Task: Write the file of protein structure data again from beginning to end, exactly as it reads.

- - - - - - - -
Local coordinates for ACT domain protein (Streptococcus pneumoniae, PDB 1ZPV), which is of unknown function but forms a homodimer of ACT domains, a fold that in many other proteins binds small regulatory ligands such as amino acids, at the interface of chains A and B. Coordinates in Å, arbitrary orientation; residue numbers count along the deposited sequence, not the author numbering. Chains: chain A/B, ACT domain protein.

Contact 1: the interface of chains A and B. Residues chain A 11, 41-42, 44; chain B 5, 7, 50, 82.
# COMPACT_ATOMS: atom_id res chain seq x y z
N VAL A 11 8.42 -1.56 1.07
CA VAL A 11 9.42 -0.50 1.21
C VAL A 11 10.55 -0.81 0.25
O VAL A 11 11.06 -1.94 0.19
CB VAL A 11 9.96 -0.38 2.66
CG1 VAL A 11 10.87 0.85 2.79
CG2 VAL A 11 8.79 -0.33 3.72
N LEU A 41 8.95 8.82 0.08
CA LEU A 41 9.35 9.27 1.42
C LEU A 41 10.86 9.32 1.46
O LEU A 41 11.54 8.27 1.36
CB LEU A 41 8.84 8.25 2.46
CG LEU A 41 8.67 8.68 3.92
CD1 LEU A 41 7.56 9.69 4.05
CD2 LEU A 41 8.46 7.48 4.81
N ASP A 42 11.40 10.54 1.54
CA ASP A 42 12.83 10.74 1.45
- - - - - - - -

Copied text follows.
Local coordinates for ACT domain protein (Streptococcus pneumoniae, PDB 1ZPV), which is of unknown function but forms a homodimer of ACT domains, a fold that in many other proteins binds small regulatory ligands such as amino acids, at the interface of chains A and B. Coordinates in Å, arbitrary orientation; residue numbers count along the deposited sequence, not the author numbering. Chains: chain A/B, ACT domain protein.

Contact 1: the interface of chains A and B. Residues chain A 11, 41-42, 44; chain B 5, 7, 50, 82.
# COMPACT_ATOMS: atom_id res chain seq x y z
N VAL A 11 8.42 -1.56 1.07
CA VAL A 11 9.42 -0.50 1.21
C VAL A 11 10.55 -0.81 0.25
O VAL A 11 11.06 -1.94 0.19
CB VAL A 11 9.96 -0.38 2.66
CG1 VAL A 11 10.87 0.85 2.79
CG2 VAL A 11 8.79 -0.33 3.72
N LEU A 41 8.95 8.82 0.08
CA LEU A 41 9.35 9.27 1.42
C LEU A 41 10.86 9.32 1.46
O LEU A 41 11.54 8.27 1.36
CB LEU A 41 8.84 8.25 2.46
CG LEU A 41 8.67 8.68 3.92
CD1 LEU A 41 7.56 9.69 4.05
CD2 LEU A 41 8.46 7.48 4.81
N ASP A 42 11.40 10.54 1.54
CA ASP A 42 12.83 10.74 1.45